Fear factor

Volkswagen takes a risky approach with TV ad vividly depicting crash


Flipping through television channels at her Belcamp home on a recent evening, Hattye Knight wasn't sure what caught her attention first: the sickening crunch of metal and shattering glass as an SUV slammed into a smaller sedan, or the jarring visual of the car's occupants smashing into inflated air bags.

Either way, Knight said, she was transfixed, catching her breath as the sedan spun around and exhaling only when the two couples inside, who had been bantering about a movie they had just seen, emerged shaken but OK - and the words "Safe happens" flashed over the scene.

It was only a commercial, viewers such as Knight were relieved to discover, but a shocking one.

The ad is one of two that began airing last month, featuring graphic crash scenes as a way of trumpeting the Volkswagen Jetta's 4-star safety rating. The ads have grabbed attention - not all of it positive.

"It was kind of scary," said Knight, who works for Harford County schools. "It was a little violent. I thought it was live."

"Our patients are very upset about those commercials," said J. Gayle Beck, professor of psychology at the Motor Vehicle Accident Research Clinic at the University at Buffalo, State University of New York. "I've heard everything from `I cried for an hour after I saw the commercial' to `I'm never buying a Volkswagen.'

"I'm not in sales or marketing," said Beck, whose center treats car-accident victims for post-traumatic stress disorder, "but I'm sure that was not the intended effect [Volkswagen] wanted."

Not all reactions have been that negative - Knight said the ad made her consider buying the Jetta - but message boards on car Web sites and Web blogs have denounced VW for using scare tactics to sell cars.

The Wall Street Journal reported recently that viewers, concerned about occupants of the Jettas in the commercials, called Volkswagen to check on their condition.

The German auto company has a long history of catchy commercials, but they have tended to take a cool, ironic tone - think FahrvergnM-|gen, or the two guys cruising to the "Da Da Da" song.

Its two new spots are a sharp departure from the norm for auto ads, which more commonly feature sleek cars hugging the curves on a road or rolling luxuriously up to a restaurant or resort.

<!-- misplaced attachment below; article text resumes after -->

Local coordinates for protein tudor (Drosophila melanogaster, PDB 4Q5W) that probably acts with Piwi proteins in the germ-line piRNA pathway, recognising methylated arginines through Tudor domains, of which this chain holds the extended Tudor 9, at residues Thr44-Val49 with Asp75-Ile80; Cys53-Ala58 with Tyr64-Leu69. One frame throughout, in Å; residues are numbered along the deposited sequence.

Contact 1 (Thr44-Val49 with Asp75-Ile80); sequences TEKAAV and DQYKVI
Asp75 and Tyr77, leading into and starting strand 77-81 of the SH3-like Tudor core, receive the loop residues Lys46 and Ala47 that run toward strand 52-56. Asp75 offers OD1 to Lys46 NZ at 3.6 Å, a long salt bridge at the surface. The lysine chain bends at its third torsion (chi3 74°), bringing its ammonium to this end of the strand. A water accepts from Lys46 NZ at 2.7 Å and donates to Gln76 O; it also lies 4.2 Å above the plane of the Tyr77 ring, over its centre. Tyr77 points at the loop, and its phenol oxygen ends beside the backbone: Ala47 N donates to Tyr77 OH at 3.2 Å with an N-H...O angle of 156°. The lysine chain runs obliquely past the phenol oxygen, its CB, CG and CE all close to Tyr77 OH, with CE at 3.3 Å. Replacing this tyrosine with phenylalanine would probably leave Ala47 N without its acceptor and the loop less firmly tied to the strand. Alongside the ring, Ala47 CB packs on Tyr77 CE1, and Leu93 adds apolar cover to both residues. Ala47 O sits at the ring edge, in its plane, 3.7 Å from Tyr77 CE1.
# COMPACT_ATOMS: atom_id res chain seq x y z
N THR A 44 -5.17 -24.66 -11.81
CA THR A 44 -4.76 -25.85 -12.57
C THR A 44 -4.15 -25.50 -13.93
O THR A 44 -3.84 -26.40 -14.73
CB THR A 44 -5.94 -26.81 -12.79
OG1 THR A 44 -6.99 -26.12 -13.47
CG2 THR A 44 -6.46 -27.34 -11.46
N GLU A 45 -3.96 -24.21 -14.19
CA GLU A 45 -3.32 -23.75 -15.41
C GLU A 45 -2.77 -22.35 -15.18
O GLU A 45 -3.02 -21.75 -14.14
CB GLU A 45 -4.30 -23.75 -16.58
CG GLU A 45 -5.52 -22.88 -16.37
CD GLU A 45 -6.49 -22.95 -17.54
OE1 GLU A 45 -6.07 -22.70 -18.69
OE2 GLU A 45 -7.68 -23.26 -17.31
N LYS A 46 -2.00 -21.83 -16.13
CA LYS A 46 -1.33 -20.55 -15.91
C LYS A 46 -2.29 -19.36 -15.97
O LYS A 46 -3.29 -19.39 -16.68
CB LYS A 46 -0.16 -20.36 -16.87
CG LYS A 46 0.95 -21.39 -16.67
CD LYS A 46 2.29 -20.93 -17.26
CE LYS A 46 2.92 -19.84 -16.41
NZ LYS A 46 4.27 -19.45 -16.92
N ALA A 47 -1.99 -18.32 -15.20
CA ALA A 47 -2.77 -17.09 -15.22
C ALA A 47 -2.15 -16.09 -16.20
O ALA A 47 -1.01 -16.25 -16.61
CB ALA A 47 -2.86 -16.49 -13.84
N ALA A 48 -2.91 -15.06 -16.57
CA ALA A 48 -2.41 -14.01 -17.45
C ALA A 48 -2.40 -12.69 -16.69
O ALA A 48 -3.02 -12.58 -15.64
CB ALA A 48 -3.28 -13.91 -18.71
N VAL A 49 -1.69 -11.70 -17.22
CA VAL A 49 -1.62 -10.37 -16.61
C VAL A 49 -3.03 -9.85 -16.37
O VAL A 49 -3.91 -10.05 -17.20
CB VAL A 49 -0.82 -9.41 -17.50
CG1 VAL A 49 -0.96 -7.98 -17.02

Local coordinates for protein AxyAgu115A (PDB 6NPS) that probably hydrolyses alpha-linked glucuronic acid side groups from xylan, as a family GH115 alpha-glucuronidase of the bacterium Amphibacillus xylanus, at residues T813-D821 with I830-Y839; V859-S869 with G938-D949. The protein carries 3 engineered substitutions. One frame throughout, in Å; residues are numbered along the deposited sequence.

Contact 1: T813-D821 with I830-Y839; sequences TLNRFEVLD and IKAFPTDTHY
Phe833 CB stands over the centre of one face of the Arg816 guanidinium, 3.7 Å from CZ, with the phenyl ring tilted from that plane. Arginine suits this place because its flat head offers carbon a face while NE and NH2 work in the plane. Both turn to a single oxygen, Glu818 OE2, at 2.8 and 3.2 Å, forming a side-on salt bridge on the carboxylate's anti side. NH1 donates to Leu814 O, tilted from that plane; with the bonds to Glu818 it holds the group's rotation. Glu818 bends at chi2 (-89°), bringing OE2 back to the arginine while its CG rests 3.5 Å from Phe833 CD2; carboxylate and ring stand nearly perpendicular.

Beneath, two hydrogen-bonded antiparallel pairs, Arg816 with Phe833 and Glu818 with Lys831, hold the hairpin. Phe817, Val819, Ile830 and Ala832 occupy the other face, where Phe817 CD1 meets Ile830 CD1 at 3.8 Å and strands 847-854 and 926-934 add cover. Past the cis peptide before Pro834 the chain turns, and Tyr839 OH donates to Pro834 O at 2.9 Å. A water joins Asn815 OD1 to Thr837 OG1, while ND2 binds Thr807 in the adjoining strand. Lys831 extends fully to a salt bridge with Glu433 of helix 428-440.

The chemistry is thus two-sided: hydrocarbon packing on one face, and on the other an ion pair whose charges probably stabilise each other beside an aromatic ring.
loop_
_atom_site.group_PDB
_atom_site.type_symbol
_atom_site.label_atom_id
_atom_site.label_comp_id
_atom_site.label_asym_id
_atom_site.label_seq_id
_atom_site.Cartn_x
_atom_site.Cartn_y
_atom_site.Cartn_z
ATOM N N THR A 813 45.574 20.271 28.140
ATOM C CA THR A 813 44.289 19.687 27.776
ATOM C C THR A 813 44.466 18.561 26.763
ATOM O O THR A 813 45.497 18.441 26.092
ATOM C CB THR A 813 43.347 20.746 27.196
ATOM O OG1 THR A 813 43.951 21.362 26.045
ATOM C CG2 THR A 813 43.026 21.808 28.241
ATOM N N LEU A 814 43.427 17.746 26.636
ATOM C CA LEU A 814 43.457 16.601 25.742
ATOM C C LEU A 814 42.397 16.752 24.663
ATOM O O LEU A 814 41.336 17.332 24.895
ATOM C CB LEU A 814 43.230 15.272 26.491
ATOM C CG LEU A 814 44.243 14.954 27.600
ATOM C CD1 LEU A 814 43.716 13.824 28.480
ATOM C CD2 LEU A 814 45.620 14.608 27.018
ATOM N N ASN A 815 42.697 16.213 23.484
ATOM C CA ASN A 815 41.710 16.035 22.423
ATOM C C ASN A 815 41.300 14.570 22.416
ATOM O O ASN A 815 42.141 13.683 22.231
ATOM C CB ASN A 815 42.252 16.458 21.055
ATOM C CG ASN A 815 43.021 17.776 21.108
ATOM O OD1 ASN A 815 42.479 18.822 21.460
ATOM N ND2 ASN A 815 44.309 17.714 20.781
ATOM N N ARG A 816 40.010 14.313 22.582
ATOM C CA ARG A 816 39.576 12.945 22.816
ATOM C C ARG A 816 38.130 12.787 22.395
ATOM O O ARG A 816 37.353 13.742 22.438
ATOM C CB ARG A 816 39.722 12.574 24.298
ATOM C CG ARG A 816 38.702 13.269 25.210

Power of shock

Shocking images have a history of turning up in commercials, particularly in public service ads against smoking or drugs, or for political campaigns - perhaps the most famous being the 1964 commercial than Lyndon B. Johnson ran against Barry Goldwater, showing a little girl counting as she picks petals off a daisy until she is interrupted after "nine" by an exploding atomic bomb.

Advertising experts say most automobile commercials tend to veer away from using crashes to sell cars.

Instead, if the company wants to make a point about safety, it will use warm scenes of children and families that drivers imagine they are protecting by picking such a sturdy, reliable vehicle.

And when crashes are shown, companies such as Mercedes and Volvo have used crash-test dummies rather than humans to demonstrate how safe their cars are.

In its current campaign, Volkswagen used stunt drivers in the crashes, said Karen Marderosian, director of marketing at Volkswagen.

"It causes people to stop and watch and then watch them again," Marderosian said. "I think that what it has done is make people stop and think about what can happen.

"The fact is, [car crashes] happen to people every day. We're telling people that we think about crashes every day and that you need to prepare for it."

In the glut of TV images that bombard viewers nowadays, companies are searching for new ways to make their product commercials stand out from all the clutter.

Volkswagen's use of such graphic images of real people in a realistic crash, however, could backfire.

Shaking things up

"Fear typically doesn't work in advertising," said Bruce Vanden Berg, a professor of advertising at Michigan State University. "But at the same time, is this fear or is it shock? Volkswagen sales are down in recent years, the brand is in trouble, they score low on reliability studies and they know they're in trouble.

"They have to shake things up," Vanden Berg said. "They are trying to do something to jolt you. So they're using a taboo in car advertising: don't show crashes and don't use fear. Will it work? That remains to be seen, but it's a risk."

Marderosian said the crash commercials will continue running through next week, and then the next phase of commercials, which depict the type of people who drive Jettas, will follow.

Mixed messages

One might think Volkswagen is suffering from an identity crisis when comparing some of its recent ad campaigns for different car models, experts say.

Are they saying Volkswagen drivers embrace speed? In a recent commercial, the Volkswagen GTI's spokesdemon, which urges a guy to tell his girlfriend to stop yakking so he can hear the sound of his car engine, seems to say so. "Make friends with your fast," the commercial urges.

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